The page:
Make it Beautiful

The LORD will surely comfort Zion and will look with compassion on all her ruins; he will make her deserts like Eden, her wastelands like the garden of the LORD. Joy and gladness will be found in her, thanksgiving and the sound of singing
 Isaiah 51:3

The dream felt real to me. The garden grew up around us, scarlet rhododendrons and sunshine yellow daffodils pushing their way through the cracks in the pavement beneath our feet. I breathed in the flowery fragrances of the blooms, marveling at the spring-like abundance so late in the autumn.

I felt a light touch on my arm and smiled at my husband. His image was wavy, translucent. "You did this," he said and waved his hand at the abundance around us. His silver wedding ring--nestled in my jewelry box for the last 15 months--gleamed in the sun.

"I'm no gardener," I said and shook my head. "Everyone knows I make plants die."

Ron smiled gently. "Yes, you are. You've made beauty for me, for the kids, for your students, for your readers. You've taken what was hard and painful and made something beautiful from it." He stamped a strong foot onto the pavement. "You've done what very few people could do."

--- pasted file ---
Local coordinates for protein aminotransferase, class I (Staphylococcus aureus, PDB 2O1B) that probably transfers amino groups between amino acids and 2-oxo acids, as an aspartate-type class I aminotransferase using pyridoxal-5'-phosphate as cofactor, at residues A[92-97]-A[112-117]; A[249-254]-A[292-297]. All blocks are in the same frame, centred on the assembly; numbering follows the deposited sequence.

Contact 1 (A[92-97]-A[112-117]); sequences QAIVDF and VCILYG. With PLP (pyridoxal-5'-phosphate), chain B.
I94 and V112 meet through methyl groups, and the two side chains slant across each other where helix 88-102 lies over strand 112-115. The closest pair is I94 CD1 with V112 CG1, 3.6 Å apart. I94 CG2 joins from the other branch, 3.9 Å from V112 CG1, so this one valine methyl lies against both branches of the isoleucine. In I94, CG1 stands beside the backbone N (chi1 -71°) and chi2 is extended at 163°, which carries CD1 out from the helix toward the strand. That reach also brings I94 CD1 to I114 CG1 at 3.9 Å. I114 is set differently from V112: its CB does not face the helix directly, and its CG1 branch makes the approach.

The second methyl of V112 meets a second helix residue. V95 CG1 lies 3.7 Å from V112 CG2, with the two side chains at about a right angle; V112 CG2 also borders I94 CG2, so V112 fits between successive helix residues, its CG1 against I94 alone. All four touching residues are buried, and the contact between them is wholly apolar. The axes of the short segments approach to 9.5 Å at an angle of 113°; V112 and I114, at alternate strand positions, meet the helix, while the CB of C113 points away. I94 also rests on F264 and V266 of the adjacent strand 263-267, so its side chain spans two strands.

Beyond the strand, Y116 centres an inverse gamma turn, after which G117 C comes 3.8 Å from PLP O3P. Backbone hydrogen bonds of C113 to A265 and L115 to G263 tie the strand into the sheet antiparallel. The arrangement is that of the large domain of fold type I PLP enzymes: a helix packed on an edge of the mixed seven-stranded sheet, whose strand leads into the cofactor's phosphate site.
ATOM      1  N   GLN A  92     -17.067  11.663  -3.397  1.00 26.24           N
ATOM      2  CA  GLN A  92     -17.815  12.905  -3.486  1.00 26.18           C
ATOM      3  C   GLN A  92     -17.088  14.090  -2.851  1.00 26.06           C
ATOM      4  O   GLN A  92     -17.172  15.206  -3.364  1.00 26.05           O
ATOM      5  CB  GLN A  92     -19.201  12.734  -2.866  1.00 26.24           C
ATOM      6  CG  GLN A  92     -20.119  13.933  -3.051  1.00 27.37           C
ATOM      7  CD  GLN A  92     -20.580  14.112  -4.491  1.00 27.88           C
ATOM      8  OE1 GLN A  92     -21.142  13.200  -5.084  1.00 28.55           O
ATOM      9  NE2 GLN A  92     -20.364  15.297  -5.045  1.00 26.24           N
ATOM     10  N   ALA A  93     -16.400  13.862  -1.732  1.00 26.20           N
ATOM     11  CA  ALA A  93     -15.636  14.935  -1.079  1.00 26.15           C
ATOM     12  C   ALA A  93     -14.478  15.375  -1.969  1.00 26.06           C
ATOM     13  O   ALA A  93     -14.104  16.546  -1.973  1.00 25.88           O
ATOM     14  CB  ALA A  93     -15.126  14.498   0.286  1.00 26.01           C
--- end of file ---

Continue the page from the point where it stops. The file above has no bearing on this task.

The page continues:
I took a deep breath. "I did what I had to do."

Ron took my hand. His hair, fully gray the last time I saw him in his casket, was the blue-black of his twenties. "That's just it. You didn't have to." His voice became a gentle whisper. "I know how awful it was, how exhausting."

"For both of us," I said. I noticed that his form was beginning to fade, the lovely blossoms of my garden clearly visible through his frame. "Stay," I said softly.

"I can't," he said. "If I was here," and he turned his head, taking in the abundance around us, "none of this would have happened. I just wanted to tell you, well, I knew you'd be okay. When I had to leave, I knew you'd make a new and wonderful life for yourself. I knew you'd help the kids to move on." He plucked a single pink rose from a bush thar had sprung up next to him. No thorn pricked his hand. He held it beneath his nose for a moment, his clear lungs breathing in the fragrance. "It's your turn now," he said and handed the rose to me.
I took it and touched its velvety petals. "It's lovely," I said.

"Just as your life will be," Ron said. "Your long life. You have lots to do." He blew a kiss towards me. "I'm so proud of you." He melted into the garden.

And I held onto the rose, breathing in the heady fragrance of my husband's love.

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